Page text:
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SÉBASTIEN Ogier headed a Volkswagen Motorsport 1-2 as he set fastest time through the shakedown stage at the Che Guevara Energy Drink Tour de Corse.

The Frenchman, bidding to secure his fourth straight world drivers’ title on home ground, completed three runs on Thursday through the 5.40km Sorbo Ocagnano test, posting the fastest time of 3min 51.7sec in his Polo R on the final attempt.

Team-mate Jari-Matti Latvala moved to within 0.8sec of Ogier in his fifth and final pass with Kris Meeke completing the top three in Citroën’s DS3, a further 0.6sec further back.

“It’s no secret that I would love to win this event. I have won the French rally already twice but never in Corsica and that’s something I would like to change,” said Ogier, adding pre-event testing had been targeted at the long stages which will be key to the outcome.

“In the tests we’ve been working on long distances to ensure the set-up of the car is adapted to that and to help us also to save the tyres, because this rally is about the driving style but also the set up.

“We have a long stage every day, with a lot of different sections where you must adapt the rhythm and adapt to the different conditions, so it’s a big challenge.”

Fourth in shakedown was a three-way tie between Hyundai teammates Thierry Neuville and Dani Sordo, driving i20 World Rally Cars, and the DS3 of Craig Breen.

The WRC 10th round starts in earnest on Friday morning, with first leg in the south of Corsica comprising 157.68 kilometres of special stages.

Ogier and co-driver Julien Ingrassia have only an outside chance of clinching their respective fourth championships this weekend, despite the Volkswagen crew’s favourable starting position on the event’s tarmac stages.

Not only would they have to win the rally, six other duos still with a mathematical chance would have to leave virtually empty-handed.

The challenge is considerable. Tour de Corse is known as the ‘Rally of 10,000 Corners’ and comprises just 10 very long stages on rough, sometimes crumbly asphalt covering 390.92 kilometres. It’s said Corsica’s longest straight is its airport.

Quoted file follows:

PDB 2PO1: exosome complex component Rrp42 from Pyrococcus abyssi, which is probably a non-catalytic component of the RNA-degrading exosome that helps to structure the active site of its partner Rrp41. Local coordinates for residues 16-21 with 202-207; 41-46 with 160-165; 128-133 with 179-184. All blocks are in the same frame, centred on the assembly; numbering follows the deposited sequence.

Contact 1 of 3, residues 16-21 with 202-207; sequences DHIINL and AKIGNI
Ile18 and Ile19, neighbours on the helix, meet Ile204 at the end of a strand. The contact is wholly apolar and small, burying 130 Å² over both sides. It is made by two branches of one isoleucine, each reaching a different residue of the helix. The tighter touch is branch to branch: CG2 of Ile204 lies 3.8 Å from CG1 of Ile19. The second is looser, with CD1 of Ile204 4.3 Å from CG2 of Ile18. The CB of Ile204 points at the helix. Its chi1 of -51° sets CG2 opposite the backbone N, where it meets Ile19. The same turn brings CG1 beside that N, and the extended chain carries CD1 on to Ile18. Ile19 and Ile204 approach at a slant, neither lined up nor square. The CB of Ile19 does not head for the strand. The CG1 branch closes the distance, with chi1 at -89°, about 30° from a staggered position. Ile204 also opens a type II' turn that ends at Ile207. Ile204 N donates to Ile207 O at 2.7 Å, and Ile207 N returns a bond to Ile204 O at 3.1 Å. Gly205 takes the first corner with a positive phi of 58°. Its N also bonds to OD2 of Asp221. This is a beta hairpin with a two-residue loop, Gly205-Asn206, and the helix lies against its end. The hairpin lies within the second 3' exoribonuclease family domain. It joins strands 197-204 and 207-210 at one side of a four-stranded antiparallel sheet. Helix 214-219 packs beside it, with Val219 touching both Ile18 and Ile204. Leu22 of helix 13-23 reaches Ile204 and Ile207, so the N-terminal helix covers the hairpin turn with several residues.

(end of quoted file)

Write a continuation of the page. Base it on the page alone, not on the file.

With the exception of the closing Power Stage, every special stage is at least 30 kms long, presenting a physical endurance test for the drivers and a mental challenge for the co-drivers, who must call the pace notes with perfect timing.

Seventy percent of this year’s route is new and crews are hoping none of it is subject to the wild weather that made 2015 an endurance test in more ways than one.

After a long break since August caused by the last-minute cancellation of Rally China, WRC teams are about to start an intensely busy period with the French, Spanish and British WRC rounds in just four weeks before the tour sets off for its final date of the year at Kennards Hire Rally Australia on 17-20 November.

The shakedown leading times were:

1 Sébastien Ogier (Volkswagen Polo R) 3min 51.7sec
2 Jari-Matti Latvala (Volkswagen Polo R) 3min 52.5sec
3 Kris Meeke (DS 3) 3min 53.1sec
4= Thierry Neuville (Hyundai i20) 3min 53.4sec
4= Dani Sordo (Hyundai i20) 3min 53.4sec
4= Craig Breen (DS 3) 3min 53.4sec
7 Hayden Paddon (Hyundai i20) 3min 55.0sec
8. Andreas Mikkelsen (Volkswagen Polo R) 3min 55.5sec
9. Ott Tänak (Ford Fiesta RS) 3min 56.0sec
10. Eric Camilli (Ford Fiesta RS) 3min 57.0sec

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Chris Nixon

Chris Nixon is Media Manager for Kennards Hire Rally Australia.

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